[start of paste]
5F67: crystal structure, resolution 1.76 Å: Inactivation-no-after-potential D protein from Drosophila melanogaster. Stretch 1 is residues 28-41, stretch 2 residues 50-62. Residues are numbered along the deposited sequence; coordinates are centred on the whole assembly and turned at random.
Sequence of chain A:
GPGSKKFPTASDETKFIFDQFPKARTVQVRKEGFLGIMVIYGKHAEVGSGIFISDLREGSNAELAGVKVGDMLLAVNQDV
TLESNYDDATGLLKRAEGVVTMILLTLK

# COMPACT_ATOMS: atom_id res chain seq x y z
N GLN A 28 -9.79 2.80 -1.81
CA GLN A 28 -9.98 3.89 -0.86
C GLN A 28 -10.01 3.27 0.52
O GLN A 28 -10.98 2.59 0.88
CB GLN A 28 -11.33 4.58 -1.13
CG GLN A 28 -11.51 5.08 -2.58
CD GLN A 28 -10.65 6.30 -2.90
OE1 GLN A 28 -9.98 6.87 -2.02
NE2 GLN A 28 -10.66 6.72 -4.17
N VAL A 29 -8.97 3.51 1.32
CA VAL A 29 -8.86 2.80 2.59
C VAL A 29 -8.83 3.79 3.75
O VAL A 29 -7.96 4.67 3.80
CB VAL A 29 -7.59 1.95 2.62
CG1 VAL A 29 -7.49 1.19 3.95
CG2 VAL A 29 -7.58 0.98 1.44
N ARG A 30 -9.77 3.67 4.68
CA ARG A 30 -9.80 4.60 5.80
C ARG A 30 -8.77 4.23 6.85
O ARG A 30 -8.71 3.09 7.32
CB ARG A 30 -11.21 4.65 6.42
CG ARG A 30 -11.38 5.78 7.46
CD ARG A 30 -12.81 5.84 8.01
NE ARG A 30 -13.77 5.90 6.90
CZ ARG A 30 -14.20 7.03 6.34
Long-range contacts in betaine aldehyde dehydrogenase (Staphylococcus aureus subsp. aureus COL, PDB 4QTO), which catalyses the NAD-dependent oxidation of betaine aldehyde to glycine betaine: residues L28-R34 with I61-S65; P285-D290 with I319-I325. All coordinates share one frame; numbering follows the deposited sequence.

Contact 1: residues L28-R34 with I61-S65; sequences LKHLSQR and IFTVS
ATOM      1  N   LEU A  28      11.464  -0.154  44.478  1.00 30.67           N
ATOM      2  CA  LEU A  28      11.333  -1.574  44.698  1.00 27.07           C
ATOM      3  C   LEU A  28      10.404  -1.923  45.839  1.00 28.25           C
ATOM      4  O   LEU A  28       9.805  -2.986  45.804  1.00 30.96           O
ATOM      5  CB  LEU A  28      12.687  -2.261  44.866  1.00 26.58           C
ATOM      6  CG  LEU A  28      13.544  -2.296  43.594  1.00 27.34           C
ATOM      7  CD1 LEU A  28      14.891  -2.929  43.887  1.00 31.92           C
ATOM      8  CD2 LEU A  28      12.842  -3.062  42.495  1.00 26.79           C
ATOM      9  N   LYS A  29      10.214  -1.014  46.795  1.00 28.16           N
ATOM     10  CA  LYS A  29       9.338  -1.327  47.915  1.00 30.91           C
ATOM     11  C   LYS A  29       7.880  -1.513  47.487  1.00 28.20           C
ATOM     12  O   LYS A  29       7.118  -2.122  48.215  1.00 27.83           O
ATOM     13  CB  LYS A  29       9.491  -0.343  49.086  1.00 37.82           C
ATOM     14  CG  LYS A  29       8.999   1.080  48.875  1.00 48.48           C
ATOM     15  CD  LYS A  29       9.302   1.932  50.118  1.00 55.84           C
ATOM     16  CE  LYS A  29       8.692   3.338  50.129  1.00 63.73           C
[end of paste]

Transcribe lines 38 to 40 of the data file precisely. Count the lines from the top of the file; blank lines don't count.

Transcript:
ATOM      6  CG  LEU A  28      13.544  -2.296  43.594  1.00 27.34           C
ATOM      7  CD1 LEU A  28      14.891  -2.929  43.887  1.00 31.92           C
ATOM      8  CD2 LEU A  28      12.842  -3.062  42.495  1.00 26.79           C